Not only are these parents creating adults who will be perpetual children who fly into tantrums when everything doesn't go just right (and we all suffer the consequences of these adult brats - especially road rage), but they are robbing their children as well. I had a high school track and football coach who threw a baton at me when he thought I was slacking in a race, and who picked me up and hurled me into my practice opponent to show me what the result of a proper block should be. When I got over it, I was proud to receive these harassments; most of my team members had similar experiences, and I was now one of them. Even now, more than 50 years later, my friends and I still remember these incidents involving me and them and that coach with great amusement and affection. (I'm sure that this causes feelings of horror among liberal do-gooders.)

In graduate school and in the Army, group solidarity was built by subjecting the group to some wearisome and, sometimes, humiliating experience. It worked, we became a team, and we got over it, but I shudder to think of what would happen to such a coach, a teacher or a platoon sergeant in today's silly, liberal, mush environment.

There is an excellent book about this phenomenon and its consequences called "The Nanny State" by David Harsanyi , and many others have also noticed this state of affairs; here is an interesting 2002 article on the subject:

Homeschooling growing in Australia

As government schools deteriorate both behaviourally and educationally

THOUSANDS of students are being pulled out of Queensland state and private schools to be educated at home by their parents. The home schooling revolution is being driven by parents looking to shield their children from bullying and undesirable teenage peers. Home education is a "lawful alternative" for students of a compulsory school age, but Education Queensland sets out strict guidelines. Those wishing to go to university have to sit a special tertiary admissions test.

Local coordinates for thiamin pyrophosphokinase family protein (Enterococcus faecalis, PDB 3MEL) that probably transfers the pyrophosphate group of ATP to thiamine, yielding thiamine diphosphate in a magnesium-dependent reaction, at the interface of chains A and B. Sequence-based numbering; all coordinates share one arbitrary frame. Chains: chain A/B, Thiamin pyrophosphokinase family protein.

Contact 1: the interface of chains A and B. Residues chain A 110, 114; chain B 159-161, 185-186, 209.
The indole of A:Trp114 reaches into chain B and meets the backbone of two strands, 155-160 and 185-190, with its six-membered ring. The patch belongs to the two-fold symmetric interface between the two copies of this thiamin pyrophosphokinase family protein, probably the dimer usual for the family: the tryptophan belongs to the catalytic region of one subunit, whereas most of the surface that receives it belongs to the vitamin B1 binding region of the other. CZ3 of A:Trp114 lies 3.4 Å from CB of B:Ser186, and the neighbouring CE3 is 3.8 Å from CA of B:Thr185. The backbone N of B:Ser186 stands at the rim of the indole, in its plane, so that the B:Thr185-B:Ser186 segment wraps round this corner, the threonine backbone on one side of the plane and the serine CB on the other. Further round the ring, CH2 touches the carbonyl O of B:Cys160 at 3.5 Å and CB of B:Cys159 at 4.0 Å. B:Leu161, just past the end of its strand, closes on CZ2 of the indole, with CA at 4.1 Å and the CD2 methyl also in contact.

Homeschooling Association of Queensland president Robert Osmak estimates more than 22,000 children are now being home schooled in the state. This is double the figures obtained through a government working reference group in 2002. "I'd say the majority of parents are moving to home schooling out of despair," Mr Osmak said. "Their children have been terribly brutalised. They've been beaten up in the school yard on a regular basis."

Mr Osmak said the mother of a teenage Brisbane student had contacted him this week after her son was hit from behind, pushed to the ground and had his head smashed against the concrete at a state school. "The thug was only suspended for three days. Nothing is being done to protect the children who are being hurt," he said. Mr Osmak said he had written to Education Minister Rod Welford seeking a meeting to discuss some of the complaints by parents to him and streamline access to home schooling.